GUEST POST: Spacing in Teaching Practice
By: Jonathan Firth
Jonathan Firth (@psychohut) is a high school teacher of psychology in Scotland with a background in psychology and applied linguistics. He has written some school textbooks on psychology that cover a range of topics, but his main areas of interest/research are long-term memory and metacognition. Jonathan has been working on a few small-scale collaborations and classroom-based research projects, and is now just beginning a PhD in education with a focus on how the spacing and testing effects can be applied to classroom activities/timing and course design.
Like many teachers, I have become intrigued by the idea that simply by changing the gap between two or more learning activities such as explanations or revision, I can help my students do better - the so-called ‘spacing effect’. What wonderful thing is this for the stressed and busy teacher - learning can be much more effective simply by changing the timing? It sounds like a gift to our overworked and stressed profession!
Many of us probably already believe that learning works better when spread over a longer period than with last-minute ‘cramming’. What they might not realize is that this is based on one of the oldest research studies in the history of psychology. In the 1880s, German researcher Hermann Ebbinghaus (1) published a series of findings on memory using the curious method of testing himself on lists of nonsense syllables. Among his findings was the ‘forgetting curve’ - the idea that forgetting happens rapidly at first then slows down. He was also among the first to empirically demonstrate the benefits of spacing. Although his experiments didn’t use classroom-type materials, the same phenomena have since been demonstrated hundreds of times with more realistic tasks.
When you stop to think about it, though, this phenomenon is not actually that obvious - how can a larger gap be beneficial to learning, when it is likely to lead to more forgetting in the short-term? The answer may be that introducing long gaps between study opportunities makes the review/retrieval attempts more difficult - and this difficulty appears to be a critical ingredient in establishing a more lasting memory (2, 3).
For the teacher
Anything that can help a learner use their memory more effectively is of potential interest and use to teachers. Despite its potential, though, spacing is not standard practice in the classroom. Most teachers cover a topic from beginning to end in a matter of days or weeks, and set follow-up homework in the same week. Overall, spacing has been described by Dempster as ‘a case study in the failure to apply the results of psychological research’ (4), and more recent reviews (5) still talk of spacing in terms of its potential.
How then, can we begin to apply spacing in the classroom? One avenue could be to re-design the order of lessons, or of activities within those lessons. A great appeal of introducing more spacing is that it simply involves a change in timing, and not necessarily in materials, techniques or lesson content. The benefits of spacing can therefore be obtained without any extra work (although it can be very productively combined with other beneficial techniques too, such as active learning or low-stakes quizzes).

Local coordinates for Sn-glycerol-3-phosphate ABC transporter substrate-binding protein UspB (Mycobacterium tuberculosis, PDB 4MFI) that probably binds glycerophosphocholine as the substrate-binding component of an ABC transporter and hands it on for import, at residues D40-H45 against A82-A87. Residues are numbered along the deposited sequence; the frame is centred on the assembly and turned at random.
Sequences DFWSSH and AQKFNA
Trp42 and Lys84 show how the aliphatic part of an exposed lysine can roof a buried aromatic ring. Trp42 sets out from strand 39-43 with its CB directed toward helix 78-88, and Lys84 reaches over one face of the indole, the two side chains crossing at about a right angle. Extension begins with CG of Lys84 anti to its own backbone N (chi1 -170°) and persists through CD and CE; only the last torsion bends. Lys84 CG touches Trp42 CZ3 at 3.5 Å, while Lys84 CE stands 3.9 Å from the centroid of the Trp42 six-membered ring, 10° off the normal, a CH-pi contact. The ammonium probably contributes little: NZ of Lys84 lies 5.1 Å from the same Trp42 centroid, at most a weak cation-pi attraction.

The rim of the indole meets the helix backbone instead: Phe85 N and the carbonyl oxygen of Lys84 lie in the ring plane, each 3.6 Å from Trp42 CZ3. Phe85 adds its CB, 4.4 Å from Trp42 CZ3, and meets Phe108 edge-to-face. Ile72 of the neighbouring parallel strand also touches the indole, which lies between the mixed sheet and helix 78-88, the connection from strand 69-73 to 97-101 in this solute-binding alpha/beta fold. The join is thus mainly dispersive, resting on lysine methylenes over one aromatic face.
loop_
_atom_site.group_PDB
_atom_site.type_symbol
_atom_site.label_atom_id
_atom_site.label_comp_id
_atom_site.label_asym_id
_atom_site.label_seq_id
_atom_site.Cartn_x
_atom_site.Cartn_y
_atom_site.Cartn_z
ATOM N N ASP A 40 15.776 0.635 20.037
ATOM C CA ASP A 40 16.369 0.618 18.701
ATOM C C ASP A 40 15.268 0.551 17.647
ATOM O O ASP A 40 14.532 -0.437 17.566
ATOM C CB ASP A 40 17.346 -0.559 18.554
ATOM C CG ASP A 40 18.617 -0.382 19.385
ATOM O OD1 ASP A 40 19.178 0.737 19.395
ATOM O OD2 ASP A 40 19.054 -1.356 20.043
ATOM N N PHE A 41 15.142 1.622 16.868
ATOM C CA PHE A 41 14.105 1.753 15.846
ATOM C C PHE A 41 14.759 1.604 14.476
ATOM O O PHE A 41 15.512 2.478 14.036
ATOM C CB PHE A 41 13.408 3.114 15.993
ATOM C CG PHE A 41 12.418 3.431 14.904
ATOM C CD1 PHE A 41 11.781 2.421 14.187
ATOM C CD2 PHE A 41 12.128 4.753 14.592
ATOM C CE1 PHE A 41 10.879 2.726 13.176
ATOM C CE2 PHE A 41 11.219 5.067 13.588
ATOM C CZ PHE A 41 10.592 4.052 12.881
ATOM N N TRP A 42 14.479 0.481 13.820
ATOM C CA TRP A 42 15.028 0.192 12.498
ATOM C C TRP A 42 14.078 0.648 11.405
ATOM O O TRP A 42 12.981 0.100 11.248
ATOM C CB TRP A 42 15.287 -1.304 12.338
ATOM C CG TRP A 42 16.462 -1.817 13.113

Spacing links to another important and beneficial concept: interleaving, i.e., mixing up tasks rather than doing them in blocks of the same type of task. When we introduce a time delay between studying and re-studying, other material will be covered during any class time in-between. This interleaving can have additional benefits, perhaps by helping learners to more clearly see the links and the differences between different topics or sub-topics. In math, for example, interleaving can help learners to choose the correct strategy to solve a problem (6), and the researchers who study these effects therefore advise against giving students exercises that feature several consecutive examples of the same kind of problem.
In other disciplines, could it be advantageous to break up a topic into smaller parts rather than teaching it all consecutively? What about breaking an explanation into parts, or leaving a video incomplete one day and coming back to it a week later? Or setting homework for a given topic two months after it was studied, instead of in the same week? These would seem like promising ideas based on the existing theories or spacing and interleaving - but have yet to be fully tested out in classroom situations.
How does it work?
There could be many reasons why a larger gap between learning and reviewing is more beneficial than a shorter one, or than no gap at all. One is the idea that we simply don’t process repeated information very well - it’s hard to pay attention to it, and the mind wanders (7). Alternatively (or in addition), failing to space out learning might not give us enough time for consolidation - a process that relies on deep sleep - before attempting to build on it.